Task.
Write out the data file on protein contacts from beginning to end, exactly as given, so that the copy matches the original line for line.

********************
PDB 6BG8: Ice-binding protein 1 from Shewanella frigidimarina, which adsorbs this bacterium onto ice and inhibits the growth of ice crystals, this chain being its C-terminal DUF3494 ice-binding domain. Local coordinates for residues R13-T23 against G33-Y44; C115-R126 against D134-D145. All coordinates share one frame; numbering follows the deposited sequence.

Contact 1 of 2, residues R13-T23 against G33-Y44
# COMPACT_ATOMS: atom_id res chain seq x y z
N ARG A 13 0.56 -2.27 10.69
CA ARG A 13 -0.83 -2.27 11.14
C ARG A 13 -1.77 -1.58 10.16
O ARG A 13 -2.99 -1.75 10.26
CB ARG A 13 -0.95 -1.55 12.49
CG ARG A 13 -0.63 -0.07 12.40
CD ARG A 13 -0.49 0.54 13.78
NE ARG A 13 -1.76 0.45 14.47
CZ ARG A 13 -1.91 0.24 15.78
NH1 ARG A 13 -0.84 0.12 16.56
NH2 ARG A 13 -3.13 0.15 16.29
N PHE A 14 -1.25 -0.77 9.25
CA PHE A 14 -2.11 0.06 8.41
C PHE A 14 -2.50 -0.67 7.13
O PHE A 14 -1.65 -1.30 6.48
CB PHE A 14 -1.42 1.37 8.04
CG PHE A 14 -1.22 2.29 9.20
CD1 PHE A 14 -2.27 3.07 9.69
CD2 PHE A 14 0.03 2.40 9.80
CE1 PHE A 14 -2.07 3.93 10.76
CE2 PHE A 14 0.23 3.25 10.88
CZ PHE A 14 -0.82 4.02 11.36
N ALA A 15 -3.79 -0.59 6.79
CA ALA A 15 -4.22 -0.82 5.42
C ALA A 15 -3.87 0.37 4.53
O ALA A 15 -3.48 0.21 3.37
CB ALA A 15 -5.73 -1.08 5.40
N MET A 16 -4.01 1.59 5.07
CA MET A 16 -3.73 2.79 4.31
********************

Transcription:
PDB 6BG8: Ice-binding protein 1 from Shewanella frigidimarina, which adsorbs this bacterium onto ice and inhibits the growth of ice crystals, this chain being its C-terminal DUF3494 ice-binding domain. Local coordinates for residues R13-T23 against G33-Y44; C115-R126 against D134-D145. All coordinates share one frame; numbering follows the deposited sequence.

Contact 1 of 2, residues R13-T23 against G33-Y44
# COMPACT_ATOMS: atom_id res chain seq x y z
N ARG A 13 0.56 -2.27 10.69
CA ARG A 13 -0.83 -2.27 11.14
C ARG A 13 -1.77 -1.58 10.16
O ARG A 13 -2.99 -1.75 10.26
CB ARG A 13 -0.95 -1.55 12.49
CG ARG A 13 -0.63 -0.07 12.40
CD ARG A 13 -0.49 0.54 13.78
NE ARG A 13 -1.76 0.45 14.47
CZ ARG A 13 -1.91 0.24 15.78
NH1 ARG A 13 -0.84 0.12 16.56
NH2 ARG A 13 -3.13 0.15 16.29
N PHE A 14 -1.25 -0.77 9.25
CA PHE A 14 -2.11 0.06 8.41
C PHE A 14 -2.50 -0.67 7.13
O PHE A 14 -1.65 -1.30 6.48
CB PHE A 14 -1.42 1.37 8.04
CG PHE A 14 -1.22 2.29 9.20
CD1 PHE A 14 -2.27 3.07 9.69
CD2 PHE A 14 0.03 2.40 9.80
CE1 PHE A 14 -2.07 3.93 10.76
CE2 PHE A 14 0.23 3.25 10.88
CZ PHE A 14 -0.82 4.02 11.36
N ALA A 15 -3.79 -0.59 6.79
CA ALA A 15 -4.22 -0.82 5.42
C ALA A 15 -3.87 0.37 4.53
O ALA A 15 -3.48 0.21 3.37
CB ALA A 15 -5.73 -1.08 5.40
N MET A 16 -4.01 1.59 5.07
CA MET A 16 -3.73 2.79 4.31